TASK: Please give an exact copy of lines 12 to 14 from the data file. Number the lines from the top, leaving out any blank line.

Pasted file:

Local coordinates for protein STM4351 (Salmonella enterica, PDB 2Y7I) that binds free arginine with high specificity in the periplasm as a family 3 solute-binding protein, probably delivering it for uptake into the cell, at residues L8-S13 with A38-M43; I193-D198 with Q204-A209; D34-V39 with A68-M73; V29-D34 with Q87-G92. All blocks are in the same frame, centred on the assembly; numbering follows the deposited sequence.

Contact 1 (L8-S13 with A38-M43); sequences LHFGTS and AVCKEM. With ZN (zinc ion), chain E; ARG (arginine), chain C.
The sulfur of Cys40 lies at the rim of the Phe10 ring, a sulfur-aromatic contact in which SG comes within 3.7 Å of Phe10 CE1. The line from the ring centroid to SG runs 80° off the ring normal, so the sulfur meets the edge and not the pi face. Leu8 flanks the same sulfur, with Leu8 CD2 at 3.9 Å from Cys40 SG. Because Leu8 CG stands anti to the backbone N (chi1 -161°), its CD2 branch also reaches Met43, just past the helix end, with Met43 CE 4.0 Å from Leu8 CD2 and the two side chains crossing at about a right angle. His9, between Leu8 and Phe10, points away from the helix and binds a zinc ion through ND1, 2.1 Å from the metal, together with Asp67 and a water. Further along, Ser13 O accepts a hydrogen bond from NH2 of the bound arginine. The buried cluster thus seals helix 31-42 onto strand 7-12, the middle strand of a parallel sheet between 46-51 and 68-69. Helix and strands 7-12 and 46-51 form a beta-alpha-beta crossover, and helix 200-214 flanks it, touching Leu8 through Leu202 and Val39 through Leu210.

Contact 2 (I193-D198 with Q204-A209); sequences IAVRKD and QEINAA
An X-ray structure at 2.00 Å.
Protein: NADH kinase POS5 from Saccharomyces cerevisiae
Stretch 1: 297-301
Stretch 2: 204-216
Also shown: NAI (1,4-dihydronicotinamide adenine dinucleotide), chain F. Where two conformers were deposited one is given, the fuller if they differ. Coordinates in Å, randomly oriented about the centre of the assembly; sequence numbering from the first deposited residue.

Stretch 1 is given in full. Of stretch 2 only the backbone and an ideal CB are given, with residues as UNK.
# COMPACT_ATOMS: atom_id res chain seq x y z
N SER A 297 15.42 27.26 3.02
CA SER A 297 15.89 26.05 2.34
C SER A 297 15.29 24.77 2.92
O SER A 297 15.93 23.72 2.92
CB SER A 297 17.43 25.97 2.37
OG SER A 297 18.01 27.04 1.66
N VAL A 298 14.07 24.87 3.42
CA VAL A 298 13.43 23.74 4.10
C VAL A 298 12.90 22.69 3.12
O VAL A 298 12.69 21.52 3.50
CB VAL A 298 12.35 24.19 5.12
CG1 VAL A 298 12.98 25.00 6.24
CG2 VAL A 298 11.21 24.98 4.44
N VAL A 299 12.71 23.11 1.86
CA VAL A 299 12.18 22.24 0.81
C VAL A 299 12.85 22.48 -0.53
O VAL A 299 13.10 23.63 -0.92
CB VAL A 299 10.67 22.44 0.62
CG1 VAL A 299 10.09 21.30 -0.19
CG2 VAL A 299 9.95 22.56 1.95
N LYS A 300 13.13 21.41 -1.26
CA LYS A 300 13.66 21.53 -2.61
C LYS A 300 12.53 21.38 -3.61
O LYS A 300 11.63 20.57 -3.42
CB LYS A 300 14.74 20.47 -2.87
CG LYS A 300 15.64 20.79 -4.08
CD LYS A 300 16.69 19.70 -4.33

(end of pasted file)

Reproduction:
N SER A 297 15.42 27.26 3.02
CA SER A 297 15.89 26.05 2.34
C SER A 297 15.29 24.77 2.92